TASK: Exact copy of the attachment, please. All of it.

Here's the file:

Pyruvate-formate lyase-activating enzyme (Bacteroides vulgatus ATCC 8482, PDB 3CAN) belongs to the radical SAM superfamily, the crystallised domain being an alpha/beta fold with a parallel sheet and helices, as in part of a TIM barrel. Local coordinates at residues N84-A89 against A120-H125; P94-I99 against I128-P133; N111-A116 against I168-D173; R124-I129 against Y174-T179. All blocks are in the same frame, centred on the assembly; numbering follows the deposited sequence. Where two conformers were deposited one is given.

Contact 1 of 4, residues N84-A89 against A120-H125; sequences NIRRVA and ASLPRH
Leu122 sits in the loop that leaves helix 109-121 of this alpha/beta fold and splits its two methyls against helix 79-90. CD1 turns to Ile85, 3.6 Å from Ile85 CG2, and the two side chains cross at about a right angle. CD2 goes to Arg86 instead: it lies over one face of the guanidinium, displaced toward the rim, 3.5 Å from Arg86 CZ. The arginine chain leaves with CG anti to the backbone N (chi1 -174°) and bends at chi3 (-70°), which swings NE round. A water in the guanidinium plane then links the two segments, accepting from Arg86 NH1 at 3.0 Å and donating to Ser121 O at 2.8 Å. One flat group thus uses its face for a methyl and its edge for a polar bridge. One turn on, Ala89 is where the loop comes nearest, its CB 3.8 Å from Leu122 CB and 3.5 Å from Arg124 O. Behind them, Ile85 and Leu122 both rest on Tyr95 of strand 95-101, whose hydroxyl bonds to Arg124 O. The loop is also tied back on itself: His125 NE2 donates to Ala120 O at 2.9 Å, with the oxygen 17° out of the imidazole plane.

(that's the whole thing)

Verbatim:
Pyruvate-formate lyase-activating enzyme (Bacteroides vulgatus ATCC 8482, PDB 3CAN) belongs to the radical SAM superfamily, the crystallised domain being an alpha/beta fold with a parallel sheet and helices, as in part of a TIM barrel. Local coordinates at residues N84-A89 against A120-H125; P94-I99 against I128-P133; N111-A116 against I168-D173; R124-I129 against Y174-T179. All blocks are in the same frame, centred on the assembly; numbering follows the deposited sequence. Where two conformers were deposited one is given.

Contact 1 of 4, residues N84-A89 against A120-H125; sequences NIRRVA and ASLPRH
Leu122 sits in the loop that leaves helix 109-121 of this alpha/beta fold and splits its two methyls against helix 79-90. CD1 turns to Ile85, 3.6 Å from Ile85 CG2, and the two side chains cross at about a right angle. CD2 goes to Arg86 instead: it lies over one face of the guanidinium, displaced toward the rim, 3.5 Å from Arg86 CZ. The arginine chain leaves with CG anti to the backbone N (chi1 -174°) and bends at chi3 (-70°), which swings NE round. A water in the guanidinium plane then links the two segments, accepting from Arg86 NH1 at 3.0 Å and donating to Ser121 O at 2.8 Å. One flat group thus uses its face for a methyl and its edge for a polar bridge. One turn on, Ala89 is where the loop comes nearest, its CB 3.8 Å from Leu122 CB and 3.5 Å from Arg124 O. Behind them, Ile85 and Leu122 both rest on Tyr95 of strand 95-101, whose hydroxyl bonds to Arg124 O. The loop is also tied back on itself: His125 NE2 donates to Ala120 O at 2.9 Å, with the oxygen 17° out of the imidazole plane.